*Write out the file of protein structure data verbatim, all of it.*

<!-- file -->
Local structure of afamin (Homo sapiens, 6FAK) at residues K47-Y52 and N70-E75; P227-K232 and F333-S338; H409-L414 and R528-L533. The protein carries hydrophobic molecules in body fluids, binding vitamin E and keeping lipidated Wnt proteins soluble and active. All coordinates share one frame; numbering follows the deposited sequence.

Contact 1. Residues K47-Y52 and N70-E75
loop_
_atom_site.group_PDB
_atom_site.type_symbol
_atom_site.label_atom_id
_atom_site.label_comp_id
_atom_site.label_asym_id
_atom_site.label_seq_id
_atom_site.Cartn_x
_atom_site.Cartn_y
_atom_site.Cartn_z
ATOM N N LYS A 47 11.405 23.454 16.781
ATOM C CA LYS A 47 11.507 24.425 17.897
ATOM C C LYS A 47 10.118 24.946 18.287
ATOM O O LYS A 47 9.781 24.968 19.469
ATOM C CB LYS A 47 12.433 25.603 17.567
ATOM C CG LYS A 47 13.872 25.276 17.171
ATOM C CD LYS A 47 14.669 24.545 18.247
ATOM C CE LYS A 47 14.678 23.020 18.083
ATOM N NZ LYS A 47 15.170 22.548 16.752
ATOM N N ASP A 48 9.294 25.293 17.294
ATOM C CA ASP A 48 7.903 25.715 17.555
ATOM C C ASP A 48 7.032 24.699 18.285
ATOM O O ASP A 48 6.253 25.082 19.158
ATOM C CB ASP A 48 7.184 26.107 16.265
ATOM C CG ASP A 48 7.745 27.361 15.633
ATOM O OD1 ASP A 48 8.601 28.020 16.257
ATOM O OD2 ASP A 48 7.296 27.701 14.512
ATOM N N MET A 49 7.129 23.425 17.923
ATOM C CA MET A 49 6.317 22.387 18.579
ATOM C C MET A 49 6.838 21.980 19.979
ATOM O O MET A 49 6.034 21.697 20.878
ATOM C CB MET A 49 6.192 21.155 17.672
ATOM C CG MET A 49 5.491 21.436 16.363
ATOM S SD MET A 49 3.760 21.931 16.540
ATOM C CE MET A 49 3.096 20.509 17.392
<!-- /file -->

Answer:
Local structure of afamin (Homo sapiens, 6FAK) at residues K47-Y52 and N70-E75; P227-K232 and F333-S338; H409-L414 and R528-L533. The protein carries hydrophobic molecules in body fluids, binding vitamin E and keeping lipidated Wnt proteins soluble and active. All coordinates share one frame; numbering follows the deposited sequence.

Contact 1. Residues K47-Y52 and N70-E75
loop_
_atom_site.group_PDB
_atom_site.type_symbol
_atom_site.label_atom_id
_atom_site.label_comp_id
_atom_site.label_asym_id
_atom_site.label_seq_id
_atom_site.Cartn_x
_atom_site.Cartn_y
_atom_site.Cartn_z
ATOM N N LYS A 47 11.405 23.454 16.781
ATOM C CA LYS A 47 11.507 24.425 17.897
ATOM C C LYS A 47 10.118 24.946 18.287
ATOM O O LYS A 47 9.781 24.968 19.469
ATOM C CB LYS A 47 12.433 25.603 17.567
ATOM C CG LYS A 47 13.872 25.276 17.171
ATOM C CD LYS A 47 14.669 24.545 18.247
ATOM C CE LYS A 47 14.678 23.020 18.083
ATOM N NZ LYS A 47 15.170 22.548 16.752
ATOM N N ASP A 48 9.294 25.293 17.294
ATOM C CA ASP A 48 7.903 25.715 17.555
ATOM C C ASP A 48 7.032 24.699 18.285
ATOM O O ASP A 48 6.253 25.082 19.158
ATOM C CB ASP A 48 7.184 26.107 16.265
ATOM C CG ASP A 48 7.745 27.361 15.633
ATOM O OD1 ASP A 48 8.601 28.020 16.257
ATOM O OD2 ASP A 48 7.296 27.701 14.512
ATOM N N MET A 49 7.129 23.425 17.923
ATOM C CA MET A 49 6.317 22.387 18.579
ATOM C C MET A 49 6.838 21.980 19.979
ATOM O O MET A 49 6.034 21.697 20.878
ATOM C CB MET A 49 6.192 21.155 17.672
ATOM C CG MET A 49 5.491 21.436 16.363
ATOM S SD MET A 49 3.760 21.931 16.540
ATOM C CE MET A 49 3.096 20.509 17.392